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A whirlwind year for HFHI’s seven NSP2 partners

By Julie Gurnon

This spring, dozens of families will move into new homes either built or rehabilitated because of funding from the second round of the Neighborhood Stabilization Program. And hundreds more will follow.

Habitat for Humanity of Collier County in Naples, Florida, purchased and rehabilitated a foreclosed home in the Naples Manor neighborhood using NSP2 funds. Work included painting the interior and exterior; repairing windows; installing new energy-efficient appliances; landscaping; and replacing carpet, kitchen and bathroom cabinets, ceiling fans and light fixtures.

One year ago this Valentine’s Day, Habitat for Humanity International and seven U.S. Habitat affiliates officially accepted a multimillion-dollar award from NSP2, a three-year, federally funded grant program. Now the first group of acquired NSP2 properties is nearly ready, and affiliate staff members are facing the latest challenge: how to hold one dedication ceremony for many families.

It’s a good challenge to have. The opportunity to help more families is exactly why HFHI wanted to apply for NSP2 funding. The program targets declining neighborhoods burdened with high numbers of foreclosed and vacant properties. It also mirrors HFHI’s goals with the Neighborhood Revitalization Initiative launched in 2009.

Work on NSP2 actually began in May 2009, when Congress announced that nonprofits could compete with state and local governments for NSP2 funds.

Unlike other federal grants, HFHI had to preselect the partner affiliates and submit a detailed plan of action for each one, including the type of work proposed, specifically targeted census tracts with high foreclosure rates, and the amount of funds requested. The application for funding — and the time it took to complete it — is a testament to the Habitat and affiliate staff members who rallied to meet a July 17, 2009, deadline, particularly HFHI’s Sue Henderson, John Snook and Brian Clifford.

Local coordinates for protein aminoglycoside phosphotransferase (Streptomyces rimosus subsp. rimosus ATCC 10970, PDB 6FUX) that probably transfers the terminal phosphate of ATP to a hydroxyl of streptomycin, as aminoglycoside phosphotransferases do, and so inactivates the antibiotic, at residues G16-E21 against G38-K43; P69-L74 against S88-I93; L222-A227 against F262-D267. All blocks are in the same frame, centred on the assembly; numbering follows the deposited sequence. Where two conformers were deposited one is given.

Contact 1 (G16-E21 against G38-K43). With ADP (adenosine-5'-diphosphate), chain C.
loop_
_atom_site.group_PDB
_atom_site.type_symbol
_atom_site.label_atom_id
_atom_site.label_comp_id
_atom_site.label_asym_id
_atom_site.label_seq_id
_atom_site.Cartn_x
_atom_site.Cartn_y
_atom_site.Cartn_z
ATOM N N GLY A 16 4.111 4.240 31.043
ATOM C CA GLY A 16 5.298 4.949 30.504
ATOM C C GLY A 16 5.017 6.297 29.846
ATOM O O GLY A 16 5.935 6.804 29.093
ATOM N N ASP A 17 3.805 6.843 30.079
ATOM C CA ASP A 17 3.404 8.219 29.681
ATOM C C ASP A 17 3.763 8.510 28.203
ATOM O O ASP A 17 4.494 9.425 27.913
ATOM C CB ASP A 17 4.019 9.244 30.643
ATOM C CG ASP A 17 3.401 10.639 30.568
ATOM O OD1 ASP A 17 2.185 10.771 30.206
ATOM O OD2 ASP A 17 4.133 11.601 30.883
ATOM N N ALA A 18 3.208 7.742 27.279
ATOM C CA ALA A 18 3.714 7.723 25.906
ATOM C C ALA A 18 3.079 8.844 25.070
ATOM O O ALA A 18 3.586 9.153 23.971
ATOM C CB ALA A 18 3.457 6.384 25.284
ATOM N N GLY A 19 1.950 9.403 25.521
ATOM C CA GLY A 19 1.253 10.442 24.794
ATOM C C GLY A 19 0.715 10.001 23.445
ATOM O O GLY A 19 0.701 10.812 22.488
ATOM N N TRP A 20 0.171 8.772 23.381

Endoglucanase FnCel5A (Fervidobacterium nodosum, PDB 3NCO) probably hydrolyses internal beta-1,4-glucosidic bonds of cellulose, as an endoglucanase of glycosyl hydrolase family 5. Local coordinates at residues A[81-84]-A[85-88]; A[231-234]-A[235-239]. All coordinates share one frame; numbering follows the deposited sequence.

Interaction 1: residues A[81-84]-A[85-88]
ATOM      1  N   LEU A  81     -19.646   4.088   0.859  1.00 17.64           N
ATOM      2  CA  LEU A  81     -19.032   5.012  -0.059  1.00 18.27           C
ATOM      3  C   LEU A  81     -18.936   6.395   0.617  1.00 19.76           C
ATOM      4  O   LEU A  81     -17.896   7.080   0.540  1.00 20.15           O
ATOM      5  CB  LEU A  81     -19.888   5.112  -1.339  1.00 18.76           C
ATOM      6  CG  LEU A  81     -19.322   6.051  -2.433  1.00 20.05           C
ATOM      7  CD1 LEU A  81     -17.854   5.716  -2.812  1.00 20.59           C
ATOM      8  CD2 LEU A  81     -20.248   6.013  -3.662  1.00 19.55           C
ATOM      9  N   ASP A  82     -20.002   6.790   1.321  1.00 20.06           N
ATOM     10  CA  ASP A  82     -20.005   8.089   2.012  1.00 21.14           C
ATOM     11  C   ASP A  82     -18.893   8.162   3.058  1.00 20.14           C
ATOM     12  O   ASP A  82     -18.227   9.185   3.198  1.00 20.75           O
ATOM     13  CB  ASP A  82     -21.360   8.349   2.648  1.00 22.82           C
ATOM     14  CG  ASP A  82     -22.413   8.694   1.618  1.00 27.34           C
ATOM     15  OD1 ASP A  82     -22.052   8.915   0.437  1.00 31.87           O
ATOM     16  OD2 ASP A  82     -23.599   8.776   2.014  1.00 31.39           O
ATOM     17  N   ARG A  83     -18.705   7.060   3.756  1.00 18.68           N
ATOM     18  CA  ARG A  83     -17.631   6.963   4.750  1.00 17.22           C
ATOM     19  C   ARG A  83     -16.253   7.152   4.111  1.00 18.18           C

“It was a whirlwind,” said Jack Bridges, NSP2 program manager at HFHI.

The federal government announced the awards on Jan. 14, 2010. HFHI was the second-largest recipient of NSP2 funds, with seven Habitat affiliates serving as the developers: Habitat for Humanity of Collier County (Naples, Florida), Dallas Area Habitat for Humanity, Habitat for Humanity of Greater Los Angeles, Habitat for Humanity of Greater Miami, Milwaukee Habitat for Humanity, Habitat for Humanity New York City and Pensacola Habitat for Humanity.

It hasn’t been an easy first year. The program’s plans call for the seven affiliates to double, sometimes triple, their productivity — and complete all the work within a three-year window.

“We were building 50 to 70 houses per year, and we will be rehabilitating or redeveloping 240 properties with NSP2,” said Natalie Stolfi, director of development and communications at Pensacola Habitat for Humanity.

“There is a huge need in the Pensacola community, particularly in depressed neighborhoods still damaged from hurricanes Ivan and Dennis,” Stolfi said. “With NSP2, we knew we could focus on these neighborhoods and make a large impact.”

The incentive to help more families also drove Dallas Area Habitat for Humanity to partner with HFHI, although it faces a different problem. In Dallas County, bankrupt developers left behind a glut of vacant subdivision plots. NSP2 will enable Habitat Dallas to construct new homes on those properties. The affiliate also will use the funds to build new homes on vacant in-fill lots in older decaying neighborhoods.

The impact in Dallas County is already clear. “Last year, we pulled 105 build permits for new single-family residential construction, and most of those are NSP2 homes,” said Kristen Schulz, director of government funding for Dallas Area Habitat. “The next largest builder only pulled 59.”

Schulz also points out that the NSP2 homes are all energy-efficient, and many are going into older neighborhoods that need revitalizing.

Helping families is also why everyone involved can cope with the ever-changing nature of NSP2, a program described by Jeff Pope, senior director of neighborhood revitalization at HFHI, as “design as you go.” Stan Gimont, the director of HUD’s Office of Block Grant Assistance, described it as building a plane while it is flying.

Pope said the biggest challenge during the first year was the delay in the environmental review process, which kept the affiliates from acquiring property until June or July 2010, six months into the 36-month program.

The challenge for this year: Spend 50 percent of all funds received, a required benchmark for NSP2. It will be another roller-coaster year, but there’s no time to dwell on that. There are homes to dedicate and families who need them.

 NSP2: The First Year: The latest figures

  • Number of partner affiliates: 7 
  • Amount awarded to affiliates: $127,909,172
  • Amount drawn to date: $16,268,039
  • Proposed number of properties acquired/families served: 1,062
  • Number of current properties undergoing rehabilitation or new construction: 202
  • Number of homes under contract, for sale, or sold (to date): 48
  • Number of properties with environmental review approval: 860